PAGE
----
Reply to Objection 3. A punishment threatened prophetically is only then commuted when there is a change in the merits of the person threatened. Hence: "I will suddenly speak against a nation and against a kingdom, to root out and to pull down and to destroy it. If that nation . . . shall repent of their evil, I also will repent of the evil that I have thought to do to them" (Jeremiah 18:7). Therefore, since the merits of the damned cannot be changed, the threatened punishment will ever be fulfilled in them. Nevertheless the prophecy of commination is always fulfilled in a certain sense, because as Augustine says: "Nineve has been overthrown, that was evil, and a good Nineve is built up, that was not: for while the walls and the houses remained standing, the city was overthrown in its wicked ways."

    Reply to Objection 4. These words of the Psalm refer to the vessels of mercy, which have not made themselves unworthy of mercy, because in this life (which may be called God's anger on account of its unhappiness) He changes vessels of mercy into something better. Hence the Psalm continues (Psalm 76:11): "This is the change of the right hand of the most High." We may also reply that they refer to mercy as granting a relaxation but not setting free altogether if it be referred also to the damned. Hence the Psalm does not say: "Will He from His anger shut up His mercies?" but "in His anger," because the punishment will not be done away entirely; but His mercy will have effect by diminishing the punishment while it continues.

    Reply to Objection 5. This gloss is speaking not absolutely but on an impossible supposition in order to throw into relief the greatness of the devil's sin, or of Nabuchodonosor's.


    Objection 1. It would seem that at least the punishment of Christians is brought to an end by the mercy of God. "For he that believeth and is baptized shall be saved" (Mark 16:16). Now this applies to every Christian. Therefore all Christians will at length be saved.

    Objection 2. Further, it is written (John 6:55): "He that eateth My body and drinketh My blood hath eternal life." Now this is the meat and drink whereof Christians partake in common. Therefore all Christians will be saved at length.

    Objection 3. Further, "If any man's work burn, he shall suffer loss: but he himself shall be saved, yet so as by fire" (1 Corinthians 3:15), where it is a question of those who have the foundation of the Christian faith. Therefore all such persons will be saved in the end.

    On the contrary, It is written (1 Corinthians 6:9): "The unjust shall not possess the kingdom of God." Now some Christians are unjust. Therefore Christians will not all come to the kingdom of God, and consequently they will be punished for ever.

        Further, it is written (2 Peter 2:21): "It had been better for them not to have known the way of justice, than after they have known it, to turn back from that holy commandment which was delivered to them." Now those who know not the way of truth will be punished for ever. Therefore Christians who have turned back after knowing it will also be punished for ever.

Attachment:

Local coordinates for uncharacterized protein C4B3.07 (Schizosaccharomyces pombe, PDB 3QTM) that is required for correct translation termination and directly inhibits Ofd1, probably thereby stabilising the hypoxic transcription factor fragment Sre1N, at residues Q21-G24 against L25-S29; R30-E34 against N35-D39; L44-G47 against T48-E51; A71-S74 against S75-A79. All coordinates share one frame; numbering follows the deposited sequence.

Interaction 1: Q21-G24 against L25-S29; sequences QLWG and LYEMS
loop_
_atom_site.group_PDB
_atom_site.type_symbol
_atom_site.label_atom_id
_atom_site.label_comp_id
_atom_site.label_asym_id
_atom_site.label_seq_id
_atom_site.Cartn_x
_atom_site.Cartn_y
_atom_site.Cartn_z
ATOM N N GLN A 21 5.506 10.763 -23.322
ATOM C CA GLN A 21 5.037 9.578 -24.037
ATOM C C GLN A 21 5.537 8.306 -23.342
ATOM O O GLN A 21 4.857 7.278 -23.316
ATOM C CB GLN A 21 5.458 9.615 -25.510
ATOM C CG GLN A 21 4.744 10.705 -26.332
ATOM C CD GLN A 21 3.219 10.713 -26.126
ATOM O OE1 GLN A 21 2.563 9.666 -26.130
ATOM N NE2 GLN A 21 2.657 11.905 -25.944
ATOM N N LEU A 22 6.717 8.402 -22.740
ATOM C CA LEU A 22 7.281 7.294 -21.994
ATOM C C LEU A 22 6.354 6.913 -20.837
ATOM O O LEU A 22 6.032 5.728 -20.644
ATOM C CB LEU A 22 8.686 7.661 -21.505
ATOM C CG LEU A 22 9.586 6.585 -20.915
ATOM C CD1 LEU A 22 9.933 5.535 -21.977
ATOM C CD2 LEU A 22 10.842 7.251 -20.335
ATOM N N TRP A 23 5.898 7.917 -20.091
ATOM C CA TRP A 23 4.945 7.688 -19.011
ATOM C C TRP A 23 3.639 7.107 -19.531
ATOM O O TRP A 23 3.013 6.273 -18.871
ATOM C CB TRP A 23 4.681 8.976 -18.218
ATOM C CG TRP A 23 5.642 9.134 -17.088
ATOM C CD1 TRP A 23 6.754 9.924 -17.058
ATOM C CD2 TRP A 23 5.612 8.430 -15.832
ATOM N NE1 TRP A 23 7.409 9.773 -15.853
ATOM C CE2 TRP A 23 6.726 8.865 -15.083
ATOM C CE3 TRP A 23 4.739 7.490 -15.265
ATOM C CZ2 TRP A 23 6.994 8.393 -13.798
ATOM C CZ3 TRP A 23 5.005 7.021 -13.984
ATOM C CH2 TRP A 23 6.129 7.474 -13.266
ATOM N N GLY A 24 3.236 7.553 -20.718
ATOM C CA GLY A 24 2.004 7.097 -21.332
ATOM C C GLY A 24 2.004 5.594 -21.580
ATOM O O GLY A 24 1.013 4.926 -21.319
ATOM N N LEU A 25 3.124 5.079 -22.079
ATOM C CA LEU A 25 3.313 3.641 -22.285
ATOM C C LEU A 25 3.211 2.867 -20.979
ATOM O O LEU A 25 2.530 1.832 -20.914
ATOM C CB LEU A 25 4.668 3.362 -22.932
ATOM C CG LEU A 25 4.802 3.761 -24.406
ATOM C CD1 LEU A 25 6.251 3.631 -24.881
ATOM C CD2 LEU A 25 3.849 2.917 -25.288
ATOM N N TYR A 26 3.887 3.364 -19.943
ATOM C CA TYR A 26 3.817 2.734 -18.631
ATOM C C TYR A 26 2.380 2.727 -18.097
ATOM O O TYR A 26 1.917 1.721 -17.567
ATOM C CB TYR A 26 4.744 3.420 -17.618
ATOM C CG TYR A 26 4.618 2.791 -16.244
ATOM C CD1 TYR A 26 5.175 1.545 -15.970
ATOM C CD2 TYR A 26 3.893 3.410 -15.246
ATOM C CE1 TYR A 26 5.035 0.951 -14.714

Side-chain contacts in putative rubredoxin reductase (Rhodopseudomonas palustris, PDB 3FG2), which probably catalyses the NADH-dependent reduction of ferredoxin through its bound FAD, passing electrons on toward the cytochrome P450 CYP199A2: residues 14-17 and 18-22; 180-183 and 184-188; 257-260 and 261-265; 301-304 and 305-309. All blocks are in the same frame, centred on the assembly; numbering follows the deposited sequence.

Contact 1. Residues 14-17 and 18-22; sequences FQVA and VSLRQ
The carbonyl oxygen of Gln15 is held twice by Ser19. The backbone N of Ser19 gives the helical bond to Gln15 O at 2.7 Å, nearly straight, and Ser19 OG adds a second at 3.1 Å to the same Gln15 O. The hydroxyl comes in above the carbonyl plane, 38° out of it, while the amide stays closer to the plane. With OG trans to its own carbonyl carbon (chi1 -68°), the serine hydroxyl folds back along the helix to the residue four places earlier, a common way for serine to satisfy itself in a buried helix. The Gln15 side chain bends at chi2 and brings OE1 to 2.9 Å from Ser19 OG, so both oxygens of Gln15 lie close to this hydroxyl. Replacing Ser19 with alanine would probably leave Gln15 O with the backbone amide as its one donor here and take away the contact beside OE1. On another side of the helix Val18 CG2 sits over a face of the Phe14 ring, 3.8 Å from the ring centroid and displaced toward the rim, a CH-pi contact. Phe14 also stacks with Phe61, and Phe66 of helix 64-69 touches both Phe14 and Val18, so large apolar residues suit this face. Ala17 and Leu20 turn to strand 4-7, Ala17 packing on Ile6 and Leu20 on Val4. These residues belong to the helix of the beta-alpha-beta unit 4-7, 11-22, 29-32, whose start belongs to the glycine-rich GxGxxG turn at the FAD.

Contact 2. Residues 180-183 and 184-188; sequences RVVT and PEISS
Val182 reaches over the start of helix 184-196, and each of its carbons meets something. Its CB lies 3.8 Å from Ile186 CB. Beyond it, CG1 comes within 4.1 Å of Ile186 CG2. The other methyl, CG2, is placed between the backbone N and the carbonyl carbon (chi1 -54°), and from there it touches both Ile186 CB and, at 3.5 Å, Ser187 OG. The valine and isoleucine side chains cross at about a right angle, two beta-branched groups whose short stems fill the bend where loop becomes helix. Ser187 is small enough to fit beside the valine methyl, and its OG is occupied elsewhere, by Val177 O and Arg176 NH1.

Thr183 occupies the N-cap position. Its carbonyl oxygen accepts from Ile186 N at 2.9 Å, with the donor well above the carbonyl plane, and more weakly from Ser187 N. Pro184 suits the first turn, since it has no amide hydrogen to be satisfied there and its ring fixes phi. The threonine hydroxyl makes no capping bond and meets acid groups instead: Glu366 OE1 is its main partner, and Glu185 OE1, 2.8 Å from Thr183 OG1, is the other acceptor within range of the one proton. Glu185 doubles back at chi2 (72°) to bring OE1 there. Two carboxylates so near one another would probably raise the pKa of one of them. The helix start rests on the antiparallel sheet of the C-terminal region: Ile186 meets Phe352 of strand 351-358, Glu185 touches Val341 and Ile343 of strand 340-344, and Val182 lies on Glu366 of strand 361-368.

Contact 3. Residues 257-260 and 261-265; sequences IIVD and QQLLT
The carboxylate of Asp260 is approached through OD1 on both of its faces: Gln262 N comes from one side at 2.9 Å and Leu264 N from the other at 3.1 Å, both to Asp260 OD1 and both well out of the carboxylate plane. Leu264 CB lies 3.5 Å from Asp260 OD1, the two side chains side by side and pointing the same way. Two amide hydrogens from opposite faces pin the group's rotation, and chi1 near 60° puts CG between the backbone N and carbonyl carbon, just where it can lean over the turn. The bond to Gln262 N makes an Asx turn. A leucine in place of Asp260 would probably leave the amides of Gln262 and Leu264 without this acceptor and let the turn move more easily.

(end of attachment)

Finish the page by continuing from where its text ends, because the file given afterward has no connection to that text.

I answer that, According to Augustine, there have been some who predicted a delivery from eternal punishment not for all men, but only for Christians, although they stated the matter in different ways. For some said that whoever received the sacraments of faith would be immune from eternal punishment. But this is contrary to the truth, since some receive the sacraments of faith, and yet have not faith, without which "it is impossible to please God" (Hebrews 11:6). Wherefore others said that those alone will be exempt from eternal punishment who have received the sacraments of faith, and professed the Catholic faith. But against this it would seem to be that at one time some people profess the Catholic faith, and afterwards abandon it, and these are deserving not of a lesser but of a greater punishment, since according to 2 Peter 2:21, "it had been better for them not to have known the way of justice than, after they have known it, to turn back." Moreover it is clear that heresiarchs who renounce the Catholic faith and invent new heresies sin more grievously than those who have conformed to some heresy from the first. And therefore some have maintained that those alone are exempt from eternal punishment, who persevere to the end in the Catholic faith, however guilty they may have been of other crimes. But this is clearly contrary to Holy Writ, for it is written (James 2:20): "Faith without works is dead," and (Matthew 7:21) "Not every one that saith to Me, Lord, Lord, shall enter into the kingdom of heaven: but he that doth the will of My Father Who is in Heaven": and in many other passages Holy Scripture threatens sinners with eternal punishment. Consequently those who persevere in the faith unto the end will not all be exempt from eternal punishment, unless in the end they prove to be free from other crimes.

    Reply to Objection 1. Our Lord speaks there of formed faith [Cf. II-II, 4, 3] "that worketh by love [Vulgate: 'charity'; Galatians 5:6]": wherein whosoever dieth shall be saved. But to this faith not only is the error of unbelief opposed, but also any mortal sin whatsoever.

    Reply to Objection 2. The saying of our Lord refers not to those who partake only sacramentally, and who sometimes by receiving unworthily "eat and drink judgment" to themselves (1 Corinthians 11:29), but to those who eat spiritually and are incorporated with Him by charity, which incorporation is the effect of the sacramental eating, in those who approach worthily [Cf. III, 80, 1,2,3]. Wherefore, so far as the power of the sacrament is concerned, it brings us to eternal life, although sin may deprive us of that fruit, even after we have received worthily.